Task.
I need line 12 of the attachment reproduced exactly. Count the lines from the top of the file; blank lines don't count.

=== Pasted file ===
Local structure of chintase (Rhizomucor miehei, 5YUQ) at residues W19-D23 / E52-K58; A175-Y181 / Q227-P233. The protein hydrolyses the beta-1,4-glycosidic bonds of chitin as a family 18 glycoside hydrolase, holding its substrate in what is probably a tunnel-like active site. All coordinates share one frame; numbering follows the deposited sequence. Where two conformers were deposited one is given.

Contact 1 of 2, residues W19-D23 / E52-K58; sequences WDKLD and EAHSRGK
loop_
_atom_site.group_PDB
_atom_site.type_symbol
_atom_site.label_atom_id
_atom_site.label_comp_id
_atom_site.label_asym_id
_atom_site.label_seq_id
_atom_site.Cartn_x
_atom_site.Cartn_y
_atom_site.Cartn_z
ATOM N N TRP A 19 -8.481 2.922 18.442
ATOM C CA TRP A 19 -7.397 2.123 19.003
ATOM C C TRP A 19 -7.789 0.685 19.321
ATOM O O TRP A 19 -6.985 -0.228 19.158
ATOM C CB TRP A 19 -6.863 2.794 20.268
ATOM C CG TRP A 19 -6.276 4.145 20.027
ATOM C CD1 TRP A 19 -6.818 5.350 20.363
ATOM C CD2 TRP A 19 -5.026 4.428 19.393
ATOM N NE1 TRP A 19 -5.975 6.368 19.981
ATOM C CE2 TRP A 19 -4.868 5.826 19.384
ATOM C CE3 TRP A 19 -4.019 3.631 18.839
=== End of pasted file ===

_atom_site.Cartn_z